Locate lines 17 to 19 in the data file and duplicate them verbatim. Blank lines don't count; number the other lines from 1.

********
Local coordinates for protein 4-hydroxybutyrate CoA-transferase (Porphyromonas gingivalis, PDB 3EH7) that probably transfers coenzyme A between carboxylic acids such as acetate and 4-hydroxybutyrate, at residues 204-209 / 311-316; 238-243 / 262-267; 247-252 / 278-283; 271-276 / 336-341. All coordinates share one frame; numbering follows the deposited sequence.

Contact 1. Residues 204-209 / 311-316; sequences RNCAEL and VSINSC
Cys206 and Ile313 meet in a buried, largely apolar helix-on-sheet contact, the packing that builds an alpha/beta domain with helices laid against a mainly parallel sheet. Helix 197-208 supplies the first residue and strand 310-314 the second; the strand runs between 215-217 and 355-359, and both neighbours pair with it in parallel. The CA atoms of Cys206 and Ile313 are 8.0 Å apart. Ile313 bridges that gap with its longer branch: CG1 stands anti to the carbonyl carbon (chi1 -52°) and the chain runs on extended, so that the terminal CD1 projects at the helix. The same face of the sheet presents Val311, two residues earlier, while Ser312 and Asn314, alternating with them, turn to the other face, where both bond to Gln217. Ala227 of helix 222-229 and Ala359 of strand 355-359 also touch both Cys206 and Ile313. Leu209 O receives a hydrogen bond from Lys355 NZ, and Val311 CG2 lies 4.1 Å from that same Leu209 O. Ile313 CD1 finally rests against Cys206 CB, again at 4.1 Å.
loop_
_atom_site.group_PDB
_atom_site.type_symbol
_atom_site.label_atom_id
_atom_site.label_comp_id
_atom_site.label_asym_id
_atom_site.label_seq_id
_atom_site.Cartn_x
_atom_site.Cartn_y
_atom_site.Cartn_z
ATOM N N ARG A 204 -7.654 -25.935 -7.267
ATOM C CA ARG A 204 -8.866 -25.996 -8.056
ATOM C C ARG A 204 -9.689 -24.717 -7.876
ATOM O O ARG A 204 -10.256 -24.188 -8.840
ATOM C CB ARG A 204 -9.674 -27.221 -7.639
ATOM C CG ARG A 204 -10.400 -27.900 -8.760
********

ATOM O O ARG A 204 -10.256 -24.188 -8.840
ATOM C CB ARG A 204 -9.674 -27.221 -7.639
ATOM C CG ARG A 204 -10.400 -27.900 -8.760